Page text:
[Sca-cooks] Period pancakes, was: OOP Pancakes

Huette von Ahrens ahrenshav at yahoo.com
Fri Oct 16 10:27:22 PDT 2009

I suppose that this might be too late for Urtatim, but I have been searching and searching for the painting by Pieter Aertsen, called "The Pancake Bakery", from 1560.  This painting shows that pancakes are period.
I have copied a copy of this painting to my LJ journal, since this list does not allow attachments.


You don't have to use the oop baking soda/powder recipes.

Here is one that uses eggs and yeast as the leavener.


1 level tsp instant yeast
1 tbsp milk
1 cup buckwheat flour (100 g)
1 cup flour (100 g)
2 eggs
1 tsp sugar
1/2 tsp salt
1 1/4 cups warm milk (250 ml)
1 tbsp butter
Good quality butter and powdered sugar to serve

In a small bowl, dissolve the yeast in the milk. In a separate bowl, combine the buckwheat flour, flour, eggs, yeast, sugar, salt and half the milk. Whisk smooth. Now add the remaining milk and beat again. 
Cover the bowl with plastic wrap and allow to rest for an hour. 

Melt butter in a frying pan. When it sizzles, add teaspoonfuls of the batter in circular movements to create the mini pancakes. Turn the poffertjes around as soon as the bottom has set, using two forks. 

Serve them with the best quality butter you can find and sieved powdered (icing) sugar. 

Serves 4. 

Here is something that I just found online, which claims to be medieval:

Panckoecken (medieval Dutch Pancakes)
Serves: 4
500  g Flour 
25  g Fresh yeast 
3  dl Tepid milk 
1   Egg 
25  g Melted butter 
10  g Salt 

Make a dough from the ingredients and knead it, preferably with your hands.
After you've done that, let the dough raise for one hour.
Then roll it out as thinly as you can manage (stop when small holes appear) on a flour-dusted surface.
In the middle ages, people deep-fried the panckoecken in rapeseed oil.
For special occasions they sometimes added a few raisins or small pieces of apple (used as a cake for Lent).
At what stage of the preparation is not known, but I assume they added them to the dough before rolling it out.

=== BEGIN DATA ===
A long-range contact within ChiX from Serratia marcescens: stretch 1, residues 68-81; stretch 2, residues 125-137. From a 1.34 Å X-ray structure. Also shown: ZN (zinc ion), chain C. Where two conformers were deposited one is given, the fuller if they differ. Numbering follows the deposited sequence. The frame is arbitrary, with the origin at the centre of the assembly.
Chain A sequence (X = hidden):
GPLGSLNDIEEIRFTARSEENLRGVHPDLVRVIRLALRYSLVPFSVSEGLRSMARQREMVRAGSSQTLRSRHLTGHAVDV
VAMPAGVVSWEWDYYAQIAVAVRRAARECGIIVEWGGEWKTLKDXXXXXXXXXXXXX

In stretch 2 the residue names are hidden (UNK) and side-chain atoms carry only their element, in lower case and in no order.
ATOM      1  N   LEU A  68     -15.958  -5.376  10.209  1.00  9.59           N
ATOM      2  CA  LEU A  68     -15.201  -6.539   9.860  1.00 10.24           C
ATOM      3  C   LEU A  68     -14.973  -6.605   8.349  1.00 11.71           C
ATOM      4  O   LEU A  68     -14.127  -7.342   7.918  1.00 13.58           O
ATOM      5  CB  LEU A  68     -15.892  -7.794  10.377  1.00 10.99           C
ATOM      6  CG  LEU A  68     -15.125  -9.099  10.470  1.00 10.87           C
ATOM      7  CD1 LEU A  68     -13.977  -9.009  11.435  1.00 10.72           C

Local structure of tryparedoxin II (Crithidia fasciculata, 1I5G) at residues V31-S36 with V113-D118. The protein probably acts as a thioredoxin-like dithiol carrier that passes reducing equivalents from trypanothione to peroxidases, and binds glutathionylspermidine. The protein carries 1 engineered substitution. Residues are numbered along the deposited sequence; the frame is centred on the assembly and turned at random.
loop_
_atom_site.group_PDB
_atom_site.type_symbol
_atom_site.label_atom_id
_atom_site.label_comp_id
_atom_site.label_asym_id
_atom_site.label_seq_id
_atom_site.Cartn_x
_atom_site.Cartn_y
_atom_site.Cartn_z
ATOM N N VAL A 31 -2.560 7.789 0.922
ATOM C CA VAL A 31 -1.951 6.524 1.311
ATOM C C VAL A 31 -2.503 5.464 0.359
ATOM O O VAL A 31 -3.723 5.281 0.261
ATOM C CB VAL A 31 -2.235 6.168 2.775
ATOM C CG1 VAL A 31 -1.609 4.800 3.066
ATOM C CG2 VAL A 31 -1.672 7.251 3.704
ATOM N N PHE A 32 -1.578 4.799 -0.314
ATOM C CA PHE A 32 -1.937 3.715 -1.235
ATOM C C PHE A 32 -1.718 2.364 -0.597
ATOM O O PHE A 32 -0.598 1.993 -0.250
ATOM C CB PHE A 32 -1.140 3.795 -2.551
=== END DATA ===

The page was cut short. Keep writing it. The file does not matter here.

This way, the pancakes turn out thicker, but that's what is needed to keep the raisins or pieces of apple from falling out.
Since this is a medieval recipe, it didn't have a list of ingredients, only instructions.
The amounts of the ingredients mentioned in this recipe are educated guesses by the Dutch cookbook author Annie van't Veer.
Recipe translated and typed by Heiko Ebeling.

Anyway, I hope that will help Urtatim, or anyone else.


--- On Wed, 10/14/09, lilinah at earthlink.net <lilinah at earthlink.net> wrote:

> From: lilinah at earthlink.net <lilinah at earthlink.net>
> Subject: [Sca-cooks] OOP Pancakes
> To: sca-cooks at lists.ansteorra.org
> Date: Wednesday, October 14, 2009, 10:40 AM
> OK, i'm running two fund-raising
> breakfasts this weekend. The event - The Principality of the
> Mists Coronet Tourney - gets pretty low turnout - attendance
> is usually less than 200 and many people just day-trip on
> Saturday.
> I'm not really sure how many people will buy breakfast
> Saturday - i'm guessing 50 - and i'm guessing 30 on Sunday.
> Pancakes are popular, so that's what we're making Saturday
> (since i'll be at an officers' meeting on Sunday, we're
> serving hard cooked eggs and pastry). I may just buy
> packaged mix, but i'm fussy about ingredients and i'm
> dreading what might be in a package - when i make pancakes
> for 2 or 3 of us, i make my batter from scratch.
> So i'm asking the collective wisdom on this list, how much
> batter should i make?
> Thanks,
> -- Someone sometimes called Urtatim
> _______________________________________________
> Sca-cooks mailing list
> Sca-cooks at lists.ansteorra.org
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